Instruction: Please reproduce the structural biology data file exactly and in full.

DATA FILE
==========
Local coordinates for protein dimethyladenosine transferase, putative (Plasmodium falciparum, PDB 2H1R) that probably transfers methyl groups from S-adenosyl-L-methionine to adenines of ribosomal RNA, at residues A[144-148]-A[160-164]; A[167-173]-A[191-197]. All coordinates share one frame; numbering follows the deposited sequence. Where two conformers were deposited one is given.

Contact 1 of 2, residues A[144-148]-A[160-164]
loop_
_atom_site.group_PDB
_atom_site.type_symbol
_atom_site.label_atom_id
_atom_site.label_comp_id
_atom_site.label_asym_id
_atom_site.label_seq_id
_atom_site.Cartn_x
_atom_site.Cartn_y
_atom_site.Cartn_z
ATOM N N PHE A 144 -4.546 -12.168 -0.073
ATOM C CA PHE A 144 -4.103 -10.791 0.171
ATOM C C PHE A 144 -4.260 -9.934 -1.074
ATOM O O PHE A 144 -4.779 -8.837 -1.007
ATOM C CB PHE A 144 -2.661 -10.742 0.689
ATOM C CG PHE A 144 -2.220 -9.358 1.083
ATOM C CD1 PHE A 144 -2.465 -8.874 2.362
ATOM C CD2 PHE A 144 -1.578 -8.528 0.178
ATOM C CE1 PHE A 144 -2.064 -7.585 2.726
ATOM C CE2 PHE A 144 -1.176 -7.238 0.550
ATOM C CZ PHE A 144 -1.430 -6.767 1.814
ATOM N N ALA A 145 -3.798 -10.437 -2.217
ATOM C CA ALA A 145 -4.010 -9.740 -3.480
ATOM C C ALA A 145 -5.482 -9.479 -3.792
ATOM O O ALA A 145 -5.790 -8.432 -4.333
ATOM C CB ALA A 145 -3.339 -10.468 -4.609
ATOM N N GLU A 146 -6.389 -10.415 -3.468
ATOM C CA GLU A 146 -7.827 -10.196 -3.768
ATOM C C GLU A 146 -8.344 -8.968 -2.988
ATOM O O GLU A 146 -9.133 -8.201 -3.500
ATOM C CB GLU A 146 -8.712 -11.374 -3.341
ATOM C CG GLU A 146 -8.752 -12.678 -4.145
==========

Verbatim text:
Local coordinates for protein dimethyladenosine transferase, putative (Plasmodium falciparum, PDB 2H1R) that probably transfers methyl groups from S-adenosyl-L-methionine to adenines of ribosomal RNA, at residues A[144-148]-A[160-164]; A[167-173]-A[191-197]. All coordinates share one frame; numbering follows the deposited sequence. Where two conformers were deposited one is given.

Contact 1 of 2, residues A[144-148]-A[160-164]
loop_
_atom_site.group_PDB
_atom_site.type_symbol
_atom_site.label_atom_id
_atom_site.label_comp_id
_atom_site.label_asym_id
_atom_site.label_seq_id
_atom_site.Cartn_x
_atom_site.Cartn_y
_atom_site.Cartn_z
ATOM N N PHE A 144 -4.546 -12.168 -0.073
ATOM C CA PHE A 144 -4.103 -10.791 0.171
ATOM C C PHE A 144 -4.260 -9.934 -1.074
ATOM O O PHE A 144 -4.779 -8.837 -1.007
ATOM C CB PHE A 144 -2.661 -10.742 0.689
ATOM C CG PHE A 144 -2.220 -9.358 1.083
ATOM C CD1 PHE A 144 -2.465 -8.874 2.362
ATOM C CD2 PHE A 144 -1.578 -8.528 0.178
ATOM C CE1 PHE A 144 -2.064 -7.585 2.726
ATOM C CE2 PHE A 144 -1.176 -7.238 0.550
ATOM C CZ PHE A 144 -1.430 -6.767 1.814
ATOM N N ALA A 145 -3.798 -10.437 -2.217
ATOM C CA ALA A 145 -4.010 -9.740 -3.480
ATOM C C ALA A 145 -5.482 -9.479 -3.792
ATOM O O ALA A 145 -5.790 -8.432 -4.333
ATOM C CB ALA A 145 -3.339 -10.468 -4.609
ATOM N N GLU A 146 -6.389 -10.415 -3.468
ATOM C CA GLU A 146 -7.827 -10.196 -3.768
ATOM C C GLU A 146 -8.344 -8.968 -2.988
ATOM O O GLU A 146 -9.133 -8.201 -3.500
ATOM C CB GLU A 146 -8.712 -11.374 -3.341
ATOM C CG GLU A 146 -8.752 -12.678 -4.145